*raises eyebrow*

what saddle are you thinking of that makes it okay?

horses are not known for being more tolerant in emergencies. what mount is?

it's true that if you are pulling away from someone else on horseback you will irritate the horse, but the likeliest course ime is really that you'll fall off.

ysabetwordsmith From: ysabetwordsmith Date: October 27th, 2011 10:03 pm (UTC) (Link)

Re: Well...

>>what saddle are you thinking of that makes it okay?<<

A courting saddle is designed for two people. I've seen pictures in books, though I couldn't find one online. Also, it's a lot easier to ride double on some styles, such as English, than on others, such as Western.

Also, I said "mount" rather than "horse" -- a camel, elephant, etc. can bear more weight. For that matter, a medium or heavy horse can carry more than the light saddle or racing breeds.

>>horses are not known for being more tolerant in emergencies. what mount is?<<

That depends on the training. A warhorse is trained to tolerate things that would panic an untrained horse. Other contexts may choose different approaches with similar results. Trying to pull a second person onto an ordinary riding horse in the middle of an ambush may wind up with both people on the ground -- but that doesn't mean it's the only thing that can ever happen.

>>it's true that if you are pulling away from someone else on horseback you will irritate the horse, but the likeliest course ime is really that you'll fall off.<<

Which is a different story, and also worth exploring.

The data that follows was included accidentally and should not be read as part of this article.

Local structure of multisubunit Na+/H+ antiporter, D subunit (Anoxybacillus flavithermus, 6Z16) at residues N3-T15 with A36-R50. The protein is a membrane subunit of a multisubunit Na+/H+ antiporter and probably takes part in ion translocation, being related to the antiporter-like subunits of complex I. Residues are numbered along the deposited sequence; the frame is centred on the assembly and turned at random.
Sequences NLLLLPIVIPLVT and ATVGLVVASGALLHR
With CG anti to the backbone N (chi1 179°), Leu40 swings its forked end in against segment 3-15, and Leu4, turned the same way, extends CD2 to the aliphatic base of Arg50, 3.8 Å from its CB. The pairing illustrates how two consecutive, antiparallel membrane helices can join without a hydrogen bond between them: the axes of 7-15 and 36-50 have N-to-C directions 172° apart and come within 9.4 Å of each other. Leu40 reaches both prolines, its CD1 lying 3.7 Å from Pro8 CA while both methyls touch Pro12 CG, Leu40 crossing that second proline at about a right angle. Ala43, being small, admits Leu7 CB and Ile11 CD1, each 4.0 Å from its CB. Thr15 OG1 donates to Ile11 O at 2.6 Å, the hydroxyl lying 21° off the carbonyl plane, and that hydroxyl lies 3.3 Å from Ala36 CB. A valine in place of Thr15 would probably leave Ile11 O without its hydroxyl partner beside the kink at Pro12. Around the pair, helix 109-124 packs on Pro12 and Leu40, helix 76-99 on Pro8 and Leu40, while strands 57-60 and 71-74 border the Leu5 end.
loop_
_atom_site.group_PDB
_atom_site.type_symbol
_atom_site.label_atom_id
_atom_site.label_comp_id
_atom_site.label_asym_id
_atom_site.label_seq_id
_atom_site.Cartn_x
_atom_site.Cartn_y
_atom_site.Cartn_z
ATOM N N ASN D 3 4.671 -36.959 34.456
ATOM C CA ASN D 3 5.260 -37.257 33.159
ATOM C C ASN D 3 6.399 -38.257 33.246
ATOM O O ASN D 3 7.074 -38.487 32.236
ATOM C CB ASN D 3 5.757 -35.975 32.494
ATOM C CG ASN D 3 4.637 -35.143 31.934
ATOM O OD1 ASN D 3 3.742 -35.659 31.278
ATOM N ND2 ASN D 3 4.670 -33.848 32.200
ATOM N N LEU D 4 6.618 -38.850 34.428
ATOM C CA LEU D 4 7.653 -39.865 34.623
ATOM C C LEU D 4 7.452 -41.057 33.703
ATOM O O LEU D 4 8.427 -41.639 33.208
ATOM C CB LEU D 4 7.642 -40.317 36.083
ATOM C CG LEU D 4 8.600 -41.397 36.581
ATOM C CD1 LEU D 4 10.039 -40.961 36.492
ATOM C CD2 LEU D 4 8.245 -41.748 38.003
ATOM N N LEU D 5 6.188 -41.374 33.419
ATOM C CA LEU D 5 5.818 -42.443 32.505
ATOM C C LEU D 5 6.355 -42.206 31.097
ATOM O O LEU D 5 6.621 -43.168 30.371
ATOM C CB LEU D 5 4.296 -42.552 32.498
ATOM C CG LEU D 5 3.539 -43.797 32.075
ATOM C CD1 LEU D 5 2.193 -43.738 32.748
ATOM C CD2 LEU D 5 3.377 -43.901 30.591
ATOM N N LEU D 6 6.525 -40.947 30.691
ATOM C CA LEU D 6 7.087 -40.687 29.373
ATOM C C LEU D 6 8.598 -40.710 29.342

lyonesse From: lyonesse Date: October 27th, 2011 10:30 pm (UTC) (Link)

Re: Well...

....i find it hard to imagine a "courting saddle" -- there's not that much comfortable room for a horse to carry a person, between the withers (where the shoulders peak and you can't sit) and the loins (where you're over the kidneys and it hurts and you can't sit) -- but people do make the damnedest things :)

i love the image of someone trying to haul someone up onto elephant-back!

my stjarni is of warhorse stock. (the genuine viking article from iceland.) he's short but very big-boned, has uncomplainingly carried close to 300# of rider and tack, and he tolerates helicopters, coyotes, children, and guns. but he is certainly quite exceptional among horses i have known.

thanks for the topic discussion, it has given me tons of ideas :) :) :)
fayanora From: fayanora Date: October 26th, 2011 11:20 pm (UTC) (Link)
It just occurred to me that Lyria Spellspinner may be asexual. She's over 300 years old, has never been pregnant, and is a virgin.

Actually, now I've written that down, there's no more doubt. So if she and Forizano ever do become a couple, Forizano won't be getting any anytime soon. Though I'm not sure if he cares, either. I get the sense he's a virgin, too. Or if not, doesn't care much about sex. Hmm... I should start reading these "asexuality" entries of yours more carefully, then.
ysabetwordsmith From: ysabetwordsmith Date: October 27th, 2011 01:47 am (UTC) (Link)

Thoughts

>>It just occurred to me that Lyria Spellspinner may be asexual. She's over 300 years old, has never been pregnant, and is a virgin.<<